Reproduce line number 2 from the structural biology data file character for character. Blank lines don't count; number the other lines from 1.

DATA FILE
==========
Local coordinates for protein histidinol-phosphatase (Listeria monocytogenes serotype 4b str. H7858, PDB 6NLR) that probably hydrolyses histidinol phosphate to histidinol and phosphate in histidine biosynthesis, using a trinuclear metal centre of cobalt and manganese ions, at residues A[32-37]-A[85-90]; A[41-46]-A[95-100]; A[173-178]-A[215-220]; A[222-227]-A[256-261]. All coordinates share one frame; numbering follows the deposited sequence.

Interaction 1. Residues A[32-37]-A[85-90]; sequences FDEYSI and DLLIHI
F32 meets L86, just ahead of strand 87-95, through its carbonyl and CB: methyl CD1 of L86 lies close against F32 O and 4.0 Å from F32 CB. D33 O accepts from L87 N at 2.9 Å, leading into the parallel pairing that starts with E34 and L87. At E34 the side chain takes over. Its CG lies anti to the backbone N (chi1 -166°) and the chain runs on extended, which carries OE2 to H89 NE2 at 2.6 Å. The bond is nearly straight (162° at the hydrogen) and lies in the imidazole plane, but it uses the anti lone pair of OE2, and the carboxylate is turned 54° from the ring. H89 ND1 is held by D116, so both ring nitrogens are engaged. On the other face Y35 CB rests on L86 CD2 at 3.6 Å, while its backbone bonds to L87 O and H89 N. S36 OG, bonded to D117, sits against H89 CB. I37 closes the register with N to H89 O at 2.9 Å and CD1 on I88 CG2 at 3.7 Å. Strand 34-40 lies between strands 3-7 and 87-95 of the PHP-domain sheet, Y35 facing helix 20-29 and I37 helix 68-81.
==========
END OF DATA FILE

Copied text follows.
Interaction 1. Residues A[32-37]-A[85-90]; sequences FDEYSI and DLLIHI